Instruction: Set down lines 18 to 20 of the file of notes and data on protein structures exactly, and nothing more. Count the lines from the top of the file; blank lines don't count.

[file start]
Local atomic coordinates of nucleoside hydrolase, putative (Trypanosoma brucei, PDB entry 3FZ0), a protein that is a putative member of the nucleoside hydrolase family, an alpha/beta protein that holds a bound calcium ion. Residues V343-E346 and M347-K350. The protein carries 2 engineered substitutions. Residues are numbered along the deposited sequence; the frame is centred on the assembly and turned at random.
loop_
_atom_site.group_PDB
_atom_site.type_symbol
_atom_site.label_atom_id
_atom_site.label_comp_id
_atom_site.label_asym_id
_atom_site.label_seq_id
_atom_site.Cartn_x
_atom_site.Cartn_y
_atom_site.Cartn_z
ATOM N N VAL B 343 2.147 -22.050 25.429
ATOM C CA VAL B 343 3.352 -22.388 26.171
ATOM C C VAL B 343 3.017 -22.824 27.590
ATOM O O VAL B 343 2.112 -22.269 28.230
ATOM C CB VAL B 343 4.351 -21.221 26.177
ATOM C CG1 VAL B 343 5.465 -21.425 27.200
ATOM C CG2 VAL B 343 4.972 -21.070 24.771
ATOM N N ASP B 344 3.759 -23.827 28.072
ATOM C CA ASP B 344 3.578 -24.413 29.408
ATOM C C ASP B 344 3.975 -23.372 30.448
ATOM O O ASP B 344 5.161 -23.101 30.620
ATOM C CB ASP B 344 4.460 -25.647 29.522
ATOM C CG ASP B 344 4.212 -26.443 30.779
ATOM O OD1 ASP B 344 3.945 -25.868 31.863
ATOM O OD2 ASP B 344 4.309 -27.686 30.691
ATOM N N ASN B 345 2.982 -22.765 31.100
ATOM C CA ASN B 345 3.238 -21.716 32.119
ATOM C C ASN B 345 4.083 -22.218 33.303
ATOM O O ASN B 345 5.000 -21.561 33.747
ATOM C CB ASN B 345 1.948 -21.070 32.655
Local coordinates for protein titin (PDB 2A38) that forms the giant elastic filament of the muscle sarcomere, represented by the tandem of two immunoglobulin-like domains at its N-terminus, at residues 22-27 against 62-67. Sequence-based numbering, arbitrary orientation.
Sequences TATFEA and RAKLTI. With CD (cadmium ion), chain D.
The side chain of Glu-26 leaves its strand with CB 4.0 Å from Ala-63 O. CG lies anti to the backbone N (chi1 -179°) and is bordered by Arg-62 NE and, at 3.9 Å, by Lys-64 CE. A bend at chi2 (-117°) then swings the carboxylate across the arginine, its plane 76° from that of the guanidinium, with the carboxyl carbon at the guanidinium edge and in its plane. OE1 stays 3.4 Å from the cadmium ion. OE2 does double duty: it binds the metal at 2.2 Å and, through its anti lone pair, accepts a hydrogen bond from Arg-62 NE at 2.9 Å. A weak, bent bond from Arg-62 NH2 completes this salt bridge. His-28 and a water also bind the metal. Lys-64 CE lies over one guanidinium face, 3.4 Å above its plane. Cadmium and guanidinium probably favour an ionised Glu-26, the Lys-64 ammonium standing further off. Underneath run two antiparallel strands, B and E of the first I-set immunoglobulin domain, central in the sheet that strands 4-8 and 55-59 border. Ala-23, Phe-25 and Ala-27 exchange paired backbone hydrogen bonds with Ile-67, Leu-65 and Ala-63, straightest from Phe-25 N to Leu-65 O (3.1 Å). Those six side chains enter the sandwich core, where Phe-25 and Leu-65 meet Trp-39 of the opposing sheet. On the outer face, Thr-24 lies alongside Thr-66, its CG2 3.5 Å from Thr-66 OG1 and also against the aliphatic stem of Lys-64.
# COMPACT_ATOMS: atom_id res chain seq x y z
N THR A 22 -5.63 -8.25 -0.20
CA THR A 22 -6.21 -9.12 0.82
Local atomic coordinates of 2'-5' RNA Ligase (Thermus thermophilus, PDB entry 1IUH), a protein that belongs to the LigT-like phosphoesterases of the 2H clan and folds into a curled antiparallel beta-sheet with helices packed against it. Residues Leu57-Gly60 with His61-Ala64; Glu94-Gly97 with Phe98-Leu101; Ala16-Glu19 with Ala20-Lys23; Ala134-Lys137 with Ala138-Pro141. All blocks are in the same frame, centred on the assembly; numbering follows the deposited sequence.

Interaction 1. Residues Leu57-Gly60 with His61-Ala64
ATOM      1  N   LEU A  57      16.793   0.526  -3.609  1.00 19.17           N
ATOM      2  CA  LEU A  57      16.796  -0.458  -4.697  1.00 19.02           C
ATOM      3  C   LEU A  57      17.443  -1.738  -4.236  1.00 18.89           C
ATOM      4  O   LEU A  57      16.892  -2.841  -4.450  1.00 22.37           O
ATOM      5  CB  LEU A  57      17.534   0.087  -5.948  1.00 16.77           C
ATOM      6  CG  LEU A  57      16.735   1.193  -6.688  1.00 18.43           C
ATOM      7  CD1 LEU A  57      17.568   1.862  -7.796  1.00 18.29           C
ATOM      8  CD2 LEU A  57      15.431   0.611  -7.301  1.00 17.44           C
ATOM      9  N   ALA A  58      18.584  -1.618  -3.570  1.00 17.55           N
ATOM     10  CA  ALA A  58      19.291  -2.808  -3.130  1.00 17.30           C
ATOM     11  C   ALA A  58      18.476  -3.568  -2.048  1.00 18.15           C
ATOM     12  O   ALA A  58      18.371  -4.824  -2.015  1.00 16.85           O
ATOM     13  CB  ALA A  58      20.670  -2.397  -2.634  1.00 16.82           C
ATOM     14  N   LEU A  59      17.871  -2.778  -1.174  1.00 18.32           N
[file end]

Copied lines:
ATOM C CG2 VAL B 343 4.972 -21.070 24.771
ATOM N N ASP B 344 3.759 -23.827 28.072
ATOM C CA ASP B 344 3.578 -24.413 29.408